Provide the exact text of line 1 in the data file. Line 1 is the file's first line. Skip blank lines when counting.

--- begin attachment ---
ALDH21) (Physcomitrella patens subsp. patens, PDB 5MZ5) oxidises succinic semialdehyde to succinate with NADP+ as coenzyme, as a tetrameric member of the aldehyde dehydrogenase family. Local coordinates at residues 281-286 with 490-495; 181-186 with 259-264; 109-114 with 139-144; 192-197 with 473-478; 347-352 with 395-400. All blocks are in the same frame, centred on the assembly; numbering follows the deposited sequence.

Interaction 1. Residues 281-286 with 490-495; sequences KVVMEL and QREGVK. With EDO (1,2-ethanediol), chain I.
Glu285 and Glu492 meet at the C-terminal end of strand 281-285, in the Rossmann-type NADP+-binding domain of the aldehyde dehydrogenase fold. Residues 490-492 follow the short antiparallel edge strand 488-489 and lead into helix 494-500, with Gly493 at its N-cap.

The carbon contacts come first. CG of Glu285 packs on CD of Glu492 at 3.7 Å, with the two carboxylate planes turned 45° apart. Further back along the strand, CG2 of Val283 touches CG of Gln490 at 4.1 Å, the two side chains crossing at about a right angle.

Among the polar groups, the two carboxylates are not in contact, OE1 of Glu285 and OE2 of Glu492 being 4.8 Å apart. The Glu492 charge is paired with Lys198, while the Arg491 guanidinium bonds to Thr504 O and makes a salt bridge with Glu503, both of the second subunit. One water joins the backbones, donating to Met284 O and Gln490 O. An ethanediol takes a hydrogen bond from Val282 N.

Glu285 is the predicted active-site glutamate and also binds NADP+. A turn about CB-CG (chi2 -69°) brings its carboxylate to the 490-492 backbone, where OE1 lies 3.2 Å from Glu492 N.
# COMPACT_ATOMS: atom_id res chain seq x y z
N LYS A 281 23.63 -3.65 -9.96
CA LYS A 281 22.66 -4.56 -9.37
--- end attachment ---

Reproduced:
ALDH21) (Physcomitrella patens subsp. patens, PDB 5MZ5) oxidises succinic semialdehyde to succinate with NADP+ as coenzyme, as a tetrameric member of the aldehyde dehydrogenase family. Local coordinates at residues 281-286 with 490-495; 181-186 with 259-264; 109-114 with 139-144; 192-197 with 473-478; 347-352 with 395-400. All blocks are in the same frame, centred on the assembly; numbering follows the deposited sequence.